Wood Cottage - Aldworth Road, Streatley, West Berkshire.
Genetic Studios was established in 1980 by producers Martin Rushent and Alan Winstanley. The studio was a purpose built structure on the 22 acre site of Martin Rushent's home, Wood Cottage, situated in the countryside outside Reading and halfway up Streatly Hill. The area was called 'The Holies', an area of outstanding natural beauty, managed by the National Trust.
Rushant and Winstanley had met whilst working at TW Studios producing The Stranglers and had gone on to work with the Buzzcocks and Generation X.
TW Studios was small set-up, quite basic and in the city. The idea for Genetic would be the opposite.
There were loads of motives for building our own place …both of us live close to here, but we found a lot of shortcomings in a lot of studios…
Alan and I have very similar taste in equipment so we built this studio to suit our requirements. (Martin Rushant)
Rushant had bought a house with land and a separate bungalow with the intension of - when funds allowed -building a custom complex from scratch. Their first studio on this site was first set up in the bungalow and a number of hit records came out of there.
For the second phase of the project - the construction of the new studio - several hundred tons of earth had to be excavated out to create a flat foundation for the new building.
The large control room, 30 square yards, was built with overdubbing in mind,providing plenty of space for their extensive ranch of keyboards and outboard which would include a Fairlight CMI, a Roland system 700, Roland Jupiter 8 and something that would become integral to his future success, the Linn drum.
"I wanted a control room that has got the sort of acoustic that my front room's got. I didn't want a control room control room. Ive got concrete ceilings. brick walls and stuff, and it really is a bright room"
"The air-conditioning alone at Genetic cost me £35,000, Fairlights were £25,000 and at one point we had a MItsubishi 32-track digital recorder that cost £70,000." (Martin Rushant)
The new control room housed an MCI 500, 28/24 desk and an Otari MTR 90 24 track.
The main monitoring was provided by JBL 4350 powered by Crown and HH amplifiers. They also hadJBL Century 100s, Aurotones and a pair of Wharfedale XPs.
In March 1981 Martin Rushent started working with the Human League on what was to become the Dare album. They had completed demos of Sound of the Crowd and Love Action in Monumental Studios in Sheffield with producer John Leckie but Simon Draper at Virgin Records didn't think that they were right. He loved the drum sound on Homosapian that Martin had produced so asked him to have a go at a track. So the band turned up at Genetic with the 'The Sound Of The Crowd' multitrack.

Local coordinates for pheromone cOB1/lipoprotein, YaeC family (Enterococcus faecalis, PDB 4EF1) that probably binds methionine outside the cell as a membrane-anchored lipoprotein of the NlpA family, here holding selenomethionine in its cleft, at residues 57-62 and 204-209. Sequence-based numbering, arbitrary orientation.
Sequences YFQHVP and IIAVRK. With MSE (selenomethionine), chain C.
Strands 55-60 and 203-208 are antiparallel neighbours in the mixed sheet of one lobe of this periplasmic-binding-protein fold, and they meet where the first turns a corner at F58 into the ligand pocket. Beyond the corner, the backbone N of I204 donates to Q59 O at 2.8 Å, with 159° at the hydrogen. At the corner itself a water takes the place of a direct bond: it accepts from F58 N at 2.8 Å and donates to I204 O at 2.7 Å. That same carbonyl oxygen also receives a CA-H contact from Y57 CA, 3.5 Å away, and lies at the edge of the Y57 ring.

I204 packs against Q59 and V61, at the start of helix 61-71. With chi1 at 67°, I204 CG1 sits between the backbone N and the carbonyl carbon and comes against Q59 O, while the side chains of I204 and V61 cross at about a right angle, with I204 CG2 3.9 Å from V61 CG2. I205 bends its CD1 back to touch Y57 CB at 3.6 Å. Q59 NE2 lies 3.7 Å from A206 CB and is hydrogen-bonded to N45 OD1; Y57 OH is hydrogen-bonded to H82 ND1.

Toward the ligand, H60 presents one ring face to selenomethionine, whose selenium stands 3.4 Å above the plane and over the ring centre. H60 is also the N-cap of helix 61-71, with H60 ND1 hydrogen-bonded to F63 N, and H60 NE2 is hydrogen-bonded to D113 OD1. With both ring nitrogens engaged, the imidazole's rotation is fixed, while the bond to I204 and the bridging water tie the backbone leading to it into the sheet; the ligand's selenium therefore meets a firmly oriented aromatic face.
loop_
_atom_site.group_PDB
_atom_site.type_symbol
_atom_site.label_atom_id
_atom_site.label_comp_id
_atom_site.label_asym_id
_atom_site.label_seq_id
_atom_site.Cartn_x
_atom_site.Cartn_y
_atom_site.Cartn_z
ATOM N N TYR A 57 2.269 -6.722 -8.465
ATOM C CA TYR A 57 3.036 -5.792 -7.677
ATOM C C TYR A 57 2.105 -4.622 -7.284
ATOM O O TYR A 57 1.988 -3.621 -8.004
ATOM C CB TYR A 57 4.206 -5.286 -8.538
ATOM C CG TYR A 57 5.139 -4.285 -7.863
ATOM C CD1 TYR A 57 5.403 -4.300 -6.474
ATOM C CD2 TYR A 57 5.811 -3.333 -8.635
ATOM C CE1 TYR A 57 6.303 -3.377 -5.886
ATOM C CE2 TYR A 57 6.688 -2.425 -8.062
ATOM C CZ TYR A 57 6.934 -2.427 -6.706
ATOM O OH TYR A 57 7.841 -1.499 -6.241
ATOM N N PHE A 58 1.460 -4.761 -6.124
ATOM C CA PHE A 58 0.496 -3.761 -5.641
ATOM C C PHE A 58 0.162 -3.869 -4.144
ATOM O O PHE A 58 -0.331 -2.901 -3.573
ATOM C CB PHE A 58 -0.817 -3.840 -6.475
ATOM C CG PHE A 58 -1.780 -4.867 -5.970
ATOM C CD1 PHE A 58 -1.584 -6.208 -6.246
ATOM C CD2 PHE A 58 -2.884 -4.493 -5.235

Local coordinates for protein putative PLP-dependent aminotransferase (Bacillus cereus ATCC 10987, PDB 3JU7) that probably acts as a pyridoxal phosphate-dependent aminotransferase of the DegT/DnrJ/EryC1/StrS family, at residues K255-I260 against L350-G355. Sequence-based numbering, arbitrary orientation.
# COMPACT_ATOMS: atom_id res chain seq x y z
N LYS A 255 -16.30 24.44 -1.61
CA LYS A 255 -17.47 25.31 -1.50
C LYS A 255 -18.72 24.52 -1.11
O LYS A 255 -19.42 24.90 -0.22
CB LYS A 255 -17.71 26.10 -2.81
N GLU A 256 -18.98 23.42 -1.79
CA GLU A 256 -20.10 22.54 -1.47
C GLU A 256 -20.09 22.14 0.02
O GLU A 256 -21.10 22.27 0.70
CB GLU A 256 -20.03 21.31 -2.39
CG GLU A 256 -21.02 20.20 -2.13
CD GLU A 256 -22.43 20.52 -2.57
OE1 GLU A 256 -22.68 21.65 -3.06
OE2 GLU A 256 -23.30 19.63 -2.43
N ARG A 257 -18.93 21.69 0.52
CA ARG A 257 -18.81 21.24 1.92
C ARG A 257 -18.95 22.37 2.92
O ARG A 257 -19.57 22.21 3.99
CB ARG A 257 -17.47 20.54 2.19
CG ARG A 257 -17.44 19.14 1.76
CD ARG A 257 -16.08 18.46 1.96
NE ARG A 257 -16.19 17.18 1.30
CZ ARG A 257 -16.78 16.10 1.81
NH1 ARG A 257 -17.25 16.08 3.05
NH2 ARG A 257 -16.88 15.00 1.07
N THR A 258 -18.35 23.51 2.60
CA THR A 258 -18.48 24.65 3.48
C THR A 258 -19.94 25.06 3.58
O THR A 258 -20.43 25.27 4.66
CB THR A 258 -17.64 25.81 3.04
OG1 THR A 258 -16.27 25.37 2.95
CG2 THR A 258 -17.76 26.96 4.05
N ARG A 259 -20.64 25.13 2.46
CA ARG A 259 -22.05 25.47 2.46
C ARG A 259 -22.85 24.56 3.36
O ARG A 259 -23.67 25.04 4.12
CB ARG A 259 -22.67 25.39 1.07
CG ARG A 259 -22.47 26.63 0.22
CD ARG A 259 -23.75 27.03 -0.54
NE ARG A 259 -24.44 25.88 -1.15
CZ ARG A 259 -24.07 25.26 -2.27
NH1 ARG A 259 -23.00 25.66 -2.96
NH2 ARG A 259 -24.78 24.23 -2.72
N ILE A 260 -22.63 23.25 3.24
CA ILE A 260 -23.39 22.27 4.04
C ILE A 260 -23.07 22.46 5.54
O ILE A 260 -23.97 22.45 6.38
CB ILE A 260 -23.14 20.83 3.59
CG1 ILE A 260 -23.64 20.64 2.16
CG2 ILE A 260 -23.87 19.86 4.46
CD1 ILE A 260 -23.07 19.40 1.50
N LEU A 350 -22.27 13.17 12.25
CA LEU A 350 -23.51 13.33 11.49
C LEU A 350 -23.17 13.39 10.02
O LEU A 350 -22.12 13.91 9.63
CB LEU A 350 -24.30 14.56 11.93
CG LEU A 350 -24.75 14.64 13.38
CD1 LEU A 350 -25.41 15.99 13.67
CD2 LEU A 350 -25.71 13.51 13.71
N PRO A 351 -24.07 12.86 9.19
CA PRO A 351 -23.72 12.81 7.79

I think Simon had conned them a bit and told them that I'd mix it! I said 'We're going to start again and do it a lot better.' There were a few grumbles but by the time we'd finished they were really pleased".
"On the Dare album Phil Oakey recorded 'four or five'of the vocal tracks in the 'live' sounding studio toilets".
"That got to something like number six, by which time we'd started 'Love Action'. Everything we put out was a bigger hit than the last and when we sent Virgin 'Don't You Want Me?' they went absolutely bananas."
After the success of Dare they decided to build another control room with an overdub booth at the other end of the building. The MCI desk was moved there with all of the computer- based gear, so Martin could work there while the main studio would house an SSL for outside clients.
"The SSL had the most advanced mix functions of any board available at the time, so everybody wanted to use it. What everybody missed was the fact that, in my view, the SSL may sound technically correct, but it’s never sounded musically correct. I hated working on it, and it ended up ruining my main control room. At the same time, you can never build two rooms that are identical, and I never got the monitoring sound up the other end the way it was in the main room when the MCI was in there.” (MR)
Sadly times change and Martin Rushent was forced to sell his home and studio.
He moved on in 1987 and the studio was put up for sale. It was sold but continued as a studio till the early nineties
Wood cottage was sold in 2000 for £906,000 and again in 2003 for £1.5 million. At some point the cottage, studio, accommodation blocks and grounds were just abandoned and left to deteriorate, open to vandals, and used as an adventure playground for local kids. It was presumably bought by a property developer waiting to get planning permission to build on the highly sought after land.
More recently battles have raged with the local community over the plans to build a giant mansion house on the site.
On the sad death of Martin Rushent in June 2011 his son Tim wrote:
He made electronic dance records in 1980 when to do so didn't involve a Mac and a cracked copy of Cubase with a bunch of hooky sample cds. It involved working on hugely expensive equipment, that took an age to programme the brass swells in the League track"Hard Times" had to be programmed step by velocity step by velocity step .... it took him DAYS to do the whole riff!)and normally it would drift out of time whilst the synths drifted out of tune as it was being printed to tape!
But the guy sat there and did it so he could bring something new to the table, something exciting and fresh ... whilst making sure that the tracks could be strummed on an acoustic guitar a nd still be remembered chord for chord, note for note, word for word as decent songs that you could remember.
He made sure that the songs were instant and drilled
into your brain. Don't believe me? Hum the intro riffs of Don't You Want Me.